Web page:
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Table Setter: Are the Mariners being too aggressive at the plate?

Robinson Cano and the Mariners were held scoreless in 24 of 29 innings against the Angels. (AP)

For just the second time this season, the Seattle Mariners are coming off a series loss.

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The Angels rode strong starting pitching to two wins in their three-game series at Safeco Field, taking control of the American League West division from Houston. The Mariners (19-14), meanwhile, are still just a game and a half behind the Angels for first place as they head to Toronto for three games to kick off a seven-game road trip.

Here are three storylines to follow this week with the M’s.

Is the offense making starting pitchers work enough?

This Mariners offense can seize an opportunity and put together a rally in the blink of an eye. But has been seen regularly this season, Seattle is also susceptible to long stretches of scoreless baseball – especially if a starting pitcher has the Mariners’ hitters figured out.

That all has to do with the way the offense was constructed. By design, the 2018 Mariners don’t see a lot of pitches. In fact, the only MLB team seeing less pitches per plate appearance is the Atlanta Braves, with Seattle checking in at 3.68 PPA through 33 games.

Is that a problem? Not always.

The Mariners are built to pounce on pitchers that catch too much of the plate, especially relievers, and they’ve done so to some success. It’s why they were able to come back from three separate deficits against the Angels bullpen to win in extra innings Saturday. But it can also prevent them from getting to bullpens and instead having to spend valuable later innings against a tough starting pitcher whose pitch count hasn’t been driven up. Just look at the weekend series against the Angels, where the Mariners were shut out in 24 of the 29 innings they played and scored all of four runs against Anaheim starters.

The aggressive approach at the plate has been successful for some recent World Series champions, and it’s a factor in Seattle scoring over 4 1/2 runs per game and jumping out to a good start this season. It’s also part of why the Mariners have been held to two runs or less 13 times in 33 games and are a combined 2-5 against the two teams they’re chasing in the American League West – Houston and Anaheim.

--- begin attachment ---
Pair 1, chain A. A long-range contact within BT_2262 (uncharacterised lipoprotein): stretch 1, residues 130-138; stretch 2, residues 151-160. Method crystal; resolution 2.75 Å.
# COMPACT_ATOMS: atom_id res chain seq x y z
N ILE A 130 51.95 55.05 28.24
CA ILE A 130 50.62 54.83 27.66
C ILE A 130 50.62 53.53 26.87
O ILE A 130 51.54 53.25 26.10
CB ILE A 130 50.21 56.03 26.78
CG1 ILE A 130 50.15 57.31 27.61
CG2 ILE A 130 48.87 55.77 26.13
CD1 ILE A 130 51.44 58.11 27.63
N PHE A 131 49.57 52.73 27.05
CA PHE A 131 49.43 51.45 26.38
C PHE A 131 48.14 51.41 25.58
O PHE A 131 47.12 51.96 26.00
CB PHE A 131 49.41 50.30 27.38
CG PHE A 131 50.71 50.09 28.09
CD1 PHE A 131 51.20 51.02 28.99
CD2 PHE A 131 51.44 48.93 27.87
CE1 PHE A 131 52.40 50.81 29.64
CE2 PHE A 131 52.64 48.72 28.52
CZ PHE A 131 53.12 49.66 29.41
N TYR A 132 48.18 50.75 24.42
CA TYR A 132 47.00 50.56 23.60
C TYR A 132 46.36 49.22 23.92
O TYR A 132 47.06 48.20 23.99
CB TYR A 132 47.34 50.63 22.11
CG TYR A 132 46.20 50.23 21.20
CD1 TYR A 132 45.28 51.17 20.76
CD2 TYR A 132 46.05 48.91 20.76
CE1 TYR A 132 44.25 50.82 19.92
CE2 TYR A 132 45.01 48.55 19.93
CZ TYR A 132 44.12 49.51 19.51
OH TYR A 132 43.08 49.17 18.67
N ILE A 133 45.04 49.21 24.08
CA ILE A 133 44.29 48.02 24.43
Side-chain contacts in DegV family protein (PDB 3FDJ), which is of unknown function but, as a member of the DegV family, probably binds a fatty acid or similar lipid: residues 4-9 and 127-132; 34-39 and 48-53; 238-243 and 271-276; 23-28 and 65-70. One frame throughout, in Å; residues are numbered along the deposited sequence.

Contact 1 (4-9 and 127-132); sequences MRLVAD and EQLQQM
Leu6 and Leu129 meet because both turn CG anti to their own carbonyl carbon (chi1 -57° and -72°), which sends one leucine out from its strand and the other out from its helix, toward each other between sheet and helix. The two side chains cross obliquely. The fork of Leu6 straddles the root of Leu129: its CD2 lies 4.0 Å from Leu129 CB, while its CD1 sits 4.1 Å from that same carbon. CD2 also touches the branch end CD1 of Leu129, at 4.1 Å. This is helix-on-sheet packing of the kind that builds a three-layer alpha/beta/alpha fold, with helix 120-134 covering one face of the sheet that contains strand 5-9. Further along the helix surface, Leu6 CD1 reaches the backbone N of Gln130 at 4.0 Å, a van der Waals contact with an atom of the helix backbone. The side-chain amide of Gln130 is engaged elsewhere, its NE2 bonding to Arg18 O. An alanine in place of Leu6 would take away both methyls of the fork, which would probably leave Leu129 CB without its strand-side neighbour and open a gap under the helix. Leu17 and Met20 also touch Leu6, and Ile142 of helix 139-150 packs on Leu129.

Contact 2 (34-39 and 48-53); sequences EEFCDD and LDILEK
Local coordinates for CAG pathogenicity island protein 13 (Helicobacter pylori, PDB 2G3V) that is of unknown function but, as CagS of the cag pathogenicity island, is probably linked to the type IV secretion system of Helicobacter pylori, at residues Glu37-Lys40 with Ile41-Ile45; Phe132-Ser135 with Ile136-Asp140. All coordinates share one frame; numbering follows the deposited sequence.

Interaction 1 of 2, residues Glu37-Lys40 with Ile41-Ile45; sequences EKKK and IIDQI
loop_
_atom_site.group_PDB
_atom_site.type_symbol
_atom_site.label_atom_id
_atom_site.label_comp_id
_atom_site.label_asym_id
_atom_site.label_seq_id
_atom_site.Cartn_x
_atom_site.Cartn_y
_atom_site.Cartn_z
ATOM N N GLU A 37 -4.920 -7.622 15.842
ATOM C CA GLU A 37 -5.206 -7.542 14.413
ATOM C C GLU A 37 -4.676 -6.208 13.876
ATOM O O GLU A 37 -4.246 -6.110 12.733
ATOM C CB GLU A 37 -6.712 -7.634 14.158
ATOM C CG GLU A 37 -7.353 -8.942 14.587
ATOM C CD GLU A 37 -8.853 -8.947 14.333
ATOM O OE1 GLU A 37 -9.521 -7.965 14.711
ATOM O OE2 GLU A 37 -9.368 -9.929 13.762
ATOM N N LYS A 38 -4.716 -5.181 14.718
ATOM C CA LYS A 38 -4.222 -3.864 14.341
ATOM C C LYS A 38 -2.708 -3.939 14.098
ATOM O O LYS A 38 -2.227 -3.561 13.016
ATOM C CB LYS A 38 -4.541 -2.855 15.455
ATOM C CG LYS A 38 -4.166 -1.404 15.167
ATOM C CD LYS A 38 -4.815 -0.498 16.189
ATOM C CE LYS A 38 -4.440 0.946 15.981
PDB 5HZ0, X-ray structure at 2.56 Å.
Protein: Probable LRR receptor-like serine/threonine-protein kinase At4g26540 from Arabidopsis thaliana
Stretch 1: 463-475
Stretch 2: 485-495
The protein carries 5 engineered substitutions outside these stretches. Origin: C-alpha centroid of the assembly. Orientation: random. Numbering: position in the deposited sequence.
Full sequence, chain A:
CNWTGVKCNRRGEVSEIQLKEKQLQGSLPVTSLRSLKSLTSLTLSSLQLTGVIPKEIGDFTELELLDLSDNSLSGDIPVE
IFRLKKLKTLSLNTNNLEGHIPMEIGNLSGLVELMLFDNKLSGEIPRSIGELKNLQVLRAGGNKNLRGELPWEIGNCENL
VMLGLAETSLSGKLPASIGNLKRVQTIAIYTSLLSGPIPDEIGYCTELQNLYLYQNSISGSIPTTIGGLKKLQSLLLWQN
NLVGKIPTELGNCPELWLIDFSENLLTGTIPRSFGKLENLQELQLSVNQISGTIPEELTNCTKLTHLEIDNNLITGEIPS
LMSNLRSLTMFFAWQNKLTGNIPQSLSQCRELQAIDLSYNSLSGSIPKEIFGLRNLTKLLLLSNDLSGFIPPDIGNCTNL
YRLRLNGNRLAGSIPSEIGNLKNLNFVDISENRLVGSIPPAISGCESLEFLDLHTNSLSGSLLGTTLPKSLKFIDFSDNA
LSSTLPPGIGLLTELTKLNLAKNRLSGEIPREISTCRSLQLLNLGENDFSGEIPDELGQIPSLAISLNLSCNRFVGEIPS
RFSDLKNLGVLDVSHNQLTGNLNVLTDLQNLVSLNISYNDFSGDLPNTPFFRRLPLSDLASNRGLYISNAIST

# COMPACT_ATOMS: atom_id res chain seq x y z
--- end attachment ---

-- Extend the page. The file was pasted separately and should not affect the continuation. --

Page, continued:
A potential ace re-emerges.

The Mariners’ starting rotation has been no great shakes, and an iffy start to the year by James Paxton was a big reason why. Paxton pitched like an ace more often than not in 2017, but the big lefty from Ladner, British Columbia wasn’t able to stay healthy enough last year to truly assume that role. Being the owner of a 5.12 ERA after his first six starts this season didn’t help in that respect.

And then this happened.

Paxton didn’t just provide a glimpse back at the pitcher who turned heads last season. He shattered a ceiling, striking out 16 – six more than his previous career-high – in just seven innings against the A’s last Wednesday thanks to an overpowering fastball. It was the most dominant he has ever been in a Mariners uniform, reaching territory seldom seen in team history, and doing so with far less pitches to work with in the current day and age than Randy Johnson or Mark Langston did.

So, is “James Paxton: Next Seattle Mariners Ace” back on?

We’ll just have to see if whatever he tapped into against Oakland has traveled along with him to his native Canada, where he’ll be on the mound to face the Toronto Blue Jays on Tuesday. The Mariners certainly need Paxton back on his A-game to tip the scales for a starting rotation that currently features three pitchers with ERAs over 5.

Is Ryon Healy for real?

For the second straight week, the Mariners’ hottest hitter is their first baseman, Ryon Healy.

Despite missing nearly three weeks with a sprained ankle, Healy has been on fire in the 10 games since his return from the DL, hitting .333 with five home runs and 11 RBIs over that stretch. He was the key in Seattle’s lone win over the Angels, too, delivering the walk-off RBI single that capped off Saturday’s thrilling 9-8 extra innings victory.

Healy endured a brutal beginning to his Mariners tenure, producing all of two hits in six games before his trip to the DL. The University of Oregon product has endeared himself to fans over the last two weeks, however, raising his average by 155 points and playing strong defense all the while. The 26-year-old Healy may finally be the answer the Mariners have been looking for at first base for a long time.

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